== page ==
Germany

In Germany, the flooding was significant in that it destroyed a lot of the work that had been done throughout the country since unification in 1990, especially the town of Grimma in the former East Germany. [cite news | first=Peter | last=Green | coauthors= Otto Pohl | title= As Floods Ebb in Prague, Threat Rolls Into Germany | date=2002-08-15 | url =http://query.nytimes.com/gst/fullpage.html?res=9C07E2D9163DF936A2575BC0A9649C8B63&sec=&spon=&pagewanted=all | work =The New York Times | accessdate = 2008-01-28 | language = ]

Dresden received significant damage when the Elbe River reached an all-time high of 8.9 meters. More than 30,000 people were evacuated from various neighborhoods throughout the city and some of the city's cultural landmarks were considered to be at risk. [cite news | title=Thousands Flee Dresden Floods | date=2002-08-16 | url =http://www.guardian.co.uk/naturaldisasters/story/0,7369,775789,00.html | work =Guardian Unlimited | accessdate = 2008-01-28 | language = ]

Dresden's Zwinger Palace, home to a significant number of Europe's artistic treasures including Raphael's Sistine Madonna was at risk from the flooding Elbe, however all of the art works were able to be saved. [cite news | title=Battle to Save Dresden's Treasures | date=2002-08-15 | url =http://news.bbc.co.uk/1/hi/world/europe/2195729.stm | work =BBC News | accessdate = 2008-01-28 | language = ] The Semper Opera House also suffered damage.

Russia

The Black Sea Coast region was among the most severely hit regions of Russia with significant loss of life due to a tornado that hit the tourist region and destroyed homes. [cite news | title=Europe Flood Toll Rises to 26 | date=2002-08-09 | url =http://archives.cnn.com/2002/WORLD/europe/08/09/russian.floods.deaths/index.html | work =CNN | accessdate = 2008-01-28 | language = ] This was after earlier summer floods in southern Russia. All told, damage in the region was calculated at more than $400 million. [cite news | title=Russia Floods Death Toll Now 93 | date=2002-08-15 | url =http://archives.cnn.com/2002/WEATHER/06/29/russia.floods/index.html?related | work =CNN | accessdate = 2008-01-28 | language = ]

Regions spared

Although all of Europe was affected to some degree or another from the record rains that fell, some cities were spared the severe flooding that hit Dresden and Prague.

Although the Danube reached record highs, both Bratislava and Vienna were spared significant flooding. Bratislava's sparing was due to the city's flood protection measures, which withstood the water, [cite news | first=Nick | last=Thorpe | title=Defences Hold Fast in Bratislava | date=2002-08-16 | url =http://news.bbc.co.uk/1/hi/world/europe/2198850.stm | work =BBC News | accessdate = 2008-01-28 | language = ] while it was generally believed that Vienna was spared significant damage due the city's engineering, and plans were undertaken to see if such work could be applied to the other cities as well. [cite news | title=Europe's Flood Lessons | date=2002-08-19 | url =http://news.bbc.co.uk/1/low/world/europe/2203152.stm | work =BBC News | accessdate = 2008-01-28 | language = ]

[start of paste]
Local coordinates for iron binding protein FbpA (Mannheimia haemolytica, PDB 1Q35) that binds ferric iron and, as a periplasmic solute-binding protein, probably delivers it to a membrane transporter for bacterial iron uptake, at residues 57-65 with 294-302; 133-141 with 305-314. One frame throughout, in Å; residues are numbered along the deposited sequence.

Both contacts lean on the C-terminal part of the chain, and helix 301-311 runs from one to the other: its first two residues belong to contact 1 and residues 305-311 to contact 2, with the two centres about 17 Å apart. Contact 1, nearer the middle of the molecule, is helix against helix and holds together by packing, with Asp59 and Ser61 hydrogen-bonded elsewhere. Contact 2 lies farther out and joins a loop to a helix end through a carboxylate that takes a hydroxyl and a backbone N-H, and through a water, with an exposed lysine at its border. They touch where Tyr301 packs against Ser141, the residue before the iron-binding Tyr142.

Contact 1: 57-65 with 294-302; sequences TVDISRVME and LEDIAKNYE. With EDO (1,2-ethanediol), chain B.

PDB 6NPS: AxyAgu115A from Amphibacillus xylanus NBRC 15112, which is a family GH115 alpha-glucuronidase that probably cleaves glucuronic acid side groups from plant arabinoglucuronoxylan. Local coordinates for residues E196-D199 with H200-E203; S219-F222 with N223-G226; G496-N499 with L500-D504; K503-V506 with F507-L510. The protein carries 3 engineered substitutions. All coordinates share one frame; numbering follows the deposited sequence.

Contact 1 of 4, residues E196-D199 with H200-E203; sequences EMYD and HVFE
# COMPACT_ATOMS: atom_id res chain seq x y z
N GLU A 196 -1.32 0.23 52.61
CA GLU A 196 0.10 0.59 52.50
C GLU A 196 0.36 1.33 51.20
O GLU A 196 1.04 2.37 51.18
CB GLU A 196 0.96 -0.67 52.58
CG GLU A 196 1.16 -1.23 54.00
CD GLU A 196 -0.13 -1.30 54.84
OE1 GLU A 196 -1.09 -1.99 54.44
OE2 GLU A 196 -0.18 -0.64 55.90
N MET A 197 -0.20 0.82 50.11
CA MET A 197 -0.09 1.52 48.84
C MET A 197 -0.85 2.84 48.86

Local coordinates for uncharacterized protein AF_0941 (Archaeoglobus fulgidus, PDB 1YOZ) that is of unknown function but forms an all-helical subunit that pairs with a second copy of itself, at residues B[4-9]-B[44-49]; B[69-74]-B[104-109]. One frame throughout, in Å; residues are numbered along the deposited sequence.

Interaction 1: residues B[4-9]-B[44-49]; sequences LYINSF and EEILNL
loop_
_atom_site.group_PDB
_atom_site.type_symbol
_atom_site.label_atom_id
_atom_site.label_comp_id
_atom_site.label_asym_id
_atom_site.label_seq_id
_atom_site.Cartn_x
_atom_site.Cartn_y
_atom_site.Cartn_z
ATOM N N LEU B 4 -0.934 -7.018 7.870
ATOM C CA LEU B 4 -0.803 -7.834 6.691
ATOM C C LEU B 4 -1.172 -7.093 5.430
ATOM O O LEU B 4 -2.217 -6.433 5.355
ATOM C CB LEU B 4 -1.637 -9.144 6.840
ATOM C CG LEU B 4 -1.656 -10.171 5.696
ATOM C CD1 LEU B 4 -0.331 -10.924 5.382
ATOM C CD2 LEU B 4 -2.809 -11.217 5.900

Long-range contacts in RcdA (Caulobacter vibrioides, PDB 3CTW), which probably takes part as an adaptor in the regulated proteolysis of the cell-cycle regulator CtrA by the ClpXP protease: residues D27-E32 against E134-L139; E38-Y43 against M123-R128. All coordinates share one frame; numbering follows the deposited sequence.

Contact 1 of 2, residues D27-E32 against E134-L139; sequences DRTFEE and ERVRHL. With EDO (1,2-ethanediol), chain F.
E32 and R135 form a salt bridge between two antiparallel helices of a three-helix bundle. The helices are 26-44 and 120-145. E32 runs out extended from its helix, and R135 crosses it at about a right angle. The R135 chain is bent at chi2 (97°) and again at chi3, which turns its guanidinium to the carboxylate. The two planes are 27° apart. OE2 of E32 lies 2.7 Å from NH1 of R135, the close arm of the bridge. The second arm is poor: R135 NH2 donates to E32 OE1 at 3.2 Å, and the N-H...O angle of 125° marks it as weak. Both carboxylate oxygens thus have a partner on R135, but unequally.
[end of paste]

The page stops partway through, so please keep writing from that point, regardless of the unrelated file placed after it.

After effects

Once the water levels returned to normal and residents returned to their home, they faced not only the damage left by the rising waters but also threats of disease due to decaying waste and food. The damage increased due to flooding of sewage treatment plants and the risk of damage to chemical plants. [cite news | title=New Threat for Flood-hit Europe | date=2002-08-20 | url =http://archives.cnn.com/2002/WORLD/europe/08/20/europe.floods/index.html | work =CNN | accessdate = 2008-01-28 | language = ]

Even once the waters began to recede, the work in the region was not yet complete. European leaders gathered in Berlin to discuss the effects of the floods and to create a better understanding of how to prevent such disaster in the future. This meeting garnered some criticism as Russia, which had suffered significant damage, was not invited to what was billed as a meeting of EU members and future members. [cite news | first=Kate | last=Connolly | title=European Leaders Hold Flood Crisis Talks | date=2002-08-19 | url =http://www.guardian.co.uk/naturaldisasters/story/0,,776751,00.html | work =Guardian Unlimited | accessdate = 2008-01-28 | language = ] . The EU leaders did promise aid to the central European countries that suffered the most under the floods with monies coming from the EU's structural budget and this outreach to non-members was seen as symbolic in an effort to portray a truly united Europe. [cite news | title=EU Pledges Flood Recovery Aid | date=2002-08-18 | url =http://news.bbc.co.uk/1/hi/world/europe/2200690.stm | work =BBC News | accessdate = 2008-01-28 | language = ]

ee also

* 2002 Glasgow floods

References

External links

* [http://floods.guide-to-prague.be/ Flood Photographs of Prague]
* [http://efas.jrc.it European Flood Alert System]